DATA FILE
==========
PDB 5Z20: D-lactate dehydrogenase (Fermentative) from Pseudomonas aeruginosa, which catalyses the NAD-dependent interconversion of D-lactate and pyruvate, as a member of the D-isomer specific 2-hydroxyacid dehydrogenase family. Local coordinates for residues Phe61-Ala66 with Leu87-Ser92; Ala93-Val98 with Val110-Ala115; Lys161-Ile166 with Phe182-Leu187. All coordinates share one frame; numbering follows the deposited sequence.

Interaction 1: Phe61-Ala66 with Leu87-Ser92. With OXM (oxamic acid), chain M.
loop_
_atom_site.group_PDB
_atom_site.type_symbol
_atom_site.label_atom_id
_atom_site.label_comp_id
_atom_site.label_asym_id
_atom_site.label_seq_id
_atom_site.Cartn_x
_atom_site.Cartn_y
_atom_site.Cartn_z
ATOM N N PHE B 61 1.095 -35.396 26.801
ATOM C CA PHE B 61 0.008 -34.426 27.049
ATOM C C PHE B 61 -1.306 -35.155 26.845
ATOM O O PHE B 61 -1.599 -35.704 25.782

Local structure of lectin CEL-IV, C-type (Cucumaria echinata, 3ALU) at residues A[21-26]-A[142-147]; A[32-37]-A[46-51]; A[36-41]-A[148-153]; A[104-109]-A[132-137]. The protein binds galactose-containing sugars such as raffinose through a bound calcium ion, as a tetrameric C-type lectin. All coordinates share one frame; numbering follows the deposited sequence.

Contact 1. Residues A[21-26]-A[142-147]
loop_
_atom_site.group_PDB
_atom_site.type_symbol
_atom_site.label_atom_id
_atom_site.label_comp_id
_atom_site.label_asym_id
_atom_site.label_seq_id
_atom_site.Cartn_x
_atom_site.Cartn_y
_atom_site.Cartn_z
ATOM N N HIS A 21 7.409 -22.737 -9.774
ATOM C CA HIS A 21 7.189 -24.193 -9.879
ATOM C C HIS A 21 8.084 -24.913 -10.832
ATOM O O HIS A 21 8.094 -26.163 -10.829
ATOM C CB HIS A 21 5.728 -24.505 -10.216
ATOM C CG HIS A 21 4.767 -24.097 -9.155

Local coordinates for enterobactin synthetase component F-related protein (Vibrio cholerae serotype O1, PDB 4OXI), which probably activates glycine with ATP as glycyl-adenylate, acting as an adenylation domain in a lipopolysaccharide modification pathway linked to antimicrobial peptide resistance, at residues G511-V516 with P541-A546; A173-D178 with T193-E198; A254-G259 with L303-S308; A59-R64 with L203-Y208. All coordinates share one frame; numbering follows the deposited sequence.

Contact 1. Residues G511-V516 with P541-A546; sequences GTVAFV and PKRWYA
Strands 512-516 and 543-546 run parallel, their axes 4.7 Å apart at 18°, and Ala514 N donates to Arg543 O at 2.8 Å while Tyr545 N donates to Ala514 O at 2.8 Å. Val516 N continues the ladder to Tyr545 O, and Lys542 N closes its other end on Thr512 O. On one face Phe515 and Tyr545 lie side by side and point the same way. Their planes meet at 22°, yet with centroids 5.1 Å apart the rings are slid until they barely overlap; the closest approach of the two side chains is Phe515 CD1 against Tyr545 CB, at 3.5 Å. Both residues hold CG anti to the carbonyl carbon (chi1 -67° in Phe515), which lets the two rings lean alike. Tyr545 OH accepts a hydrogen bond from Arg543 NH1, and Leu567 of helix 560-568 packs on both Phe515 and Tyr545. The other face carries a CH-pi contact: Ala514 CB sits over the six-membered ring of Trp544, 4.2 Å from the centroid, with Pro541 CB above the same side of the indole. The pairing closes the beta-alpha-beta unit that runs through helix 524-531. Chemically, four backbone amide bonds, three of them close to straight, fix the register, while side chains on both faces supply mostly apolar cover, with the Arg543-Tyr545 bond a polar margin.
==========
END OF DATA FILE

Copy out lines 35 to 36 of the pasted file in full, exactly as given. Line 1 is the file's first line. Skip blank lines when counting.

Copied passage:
Local coordinates for enterobactin synthetase component F-related protein (Vibrio cholerae serotype O1, PDB 4OXI), which probably activates glycine with ATP as glycyl-adenylate, acting as an adenylation domain in a lipopolysaccharide modification pathway linked to antimicrobial peptide resistance, at residues G511-V516 with P541-A546; A173-D178 with T193-E198; A254-G259 with L303-S308; A59-R64 with L203-Y208. All coordinates share one frame; numbering follows the deposited sequence.

Contact 1. Residues G511-V516 with P541-A546; sequences GTVAFV and PKRWYA